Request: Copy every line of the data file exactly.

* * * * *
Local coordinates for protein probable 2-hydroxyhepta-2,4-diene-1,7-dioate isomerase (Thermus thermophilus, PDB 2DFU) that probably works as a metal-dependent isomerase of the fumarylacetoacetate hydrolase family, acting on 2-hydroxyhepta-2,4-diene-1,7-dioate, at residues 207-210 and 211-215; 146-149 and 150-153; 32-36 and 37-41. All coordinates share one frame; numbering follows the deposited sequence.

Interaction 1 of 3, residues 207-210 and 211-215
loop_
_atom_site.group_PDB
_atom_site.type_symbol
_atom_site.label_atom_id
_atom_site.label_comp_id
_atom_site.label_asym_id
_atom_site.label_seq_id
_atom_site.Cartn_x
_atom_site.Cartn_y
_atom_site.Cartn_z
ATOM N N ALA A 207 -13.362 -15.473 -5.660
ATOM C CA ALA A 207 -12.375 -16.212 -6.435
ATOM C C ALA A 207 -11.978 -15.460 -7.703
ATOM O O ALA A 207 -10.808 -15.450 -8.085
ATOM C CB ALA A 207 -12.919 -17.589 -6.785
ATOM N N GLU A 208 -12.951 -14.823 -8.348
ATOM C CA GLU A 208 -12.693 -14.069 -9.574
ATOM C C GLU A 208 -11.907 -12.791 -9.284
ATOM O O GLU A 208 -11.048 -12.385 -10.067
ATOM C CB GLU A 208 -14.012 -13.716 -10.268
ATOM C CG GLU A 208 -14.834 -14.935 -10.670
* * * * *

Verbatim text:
Local coordinates for protein probable 2-hydroxyhepta-2,4-diene-1,7-dioate isomerase (Thermus thermophilus, PDB 2DFU) that probably works as a metal-dependent isomerase of the fumarylacetoacetate hydrolase family, acting on 2-hydroxyhepta-2,4-diene-1,7-dioate, at residues 207-210 and 211-215; 146-149 and 150-153; 32-36 and 37-41. All coordinates share one frame; numbering follows the deposited sequence.

Interaction 1 of 3, residues 207-210 and 211-215
loop_
_atom_site.group_PDB
_atom_site.type_symbol
_atom_site.label_atom_id
_atom_site.label_comp_id
_atom_site.label_asym_id
_atom_site.label_seq_id
_atom_site.Cartn_x
_atom_site.Cartn_y
_atom_site.Cartn_z
ATOM N N ALA A 207 -13.362 -15.473 -5.660
ATOM C CA ALA A 207 -12.375 -16.212 -6.435
ATOM C C ALA A 207 -11.978 -15.460 -7.703
ATOM O O ALA A 207 -10.808 -15.450 -8.085
ATOM C CB ALA A 207 -12.919 -17.589 -6.785
ATOM N N GLU A 208 -12.951 -14.823 -8.348
ATOM C CA GLU A 208 -12.693 -14.069 -9.574
ATOM C C GLU A 208 -11.907 -12.791 -9.284
ATOM O O GLU A 208 -11.048 -12.385 -10.067
ATOM C CB GLU A 208 -14.012 -13.716 -10.268
ATOM C CG GLU A 208 -14.834 -14.935 -10.670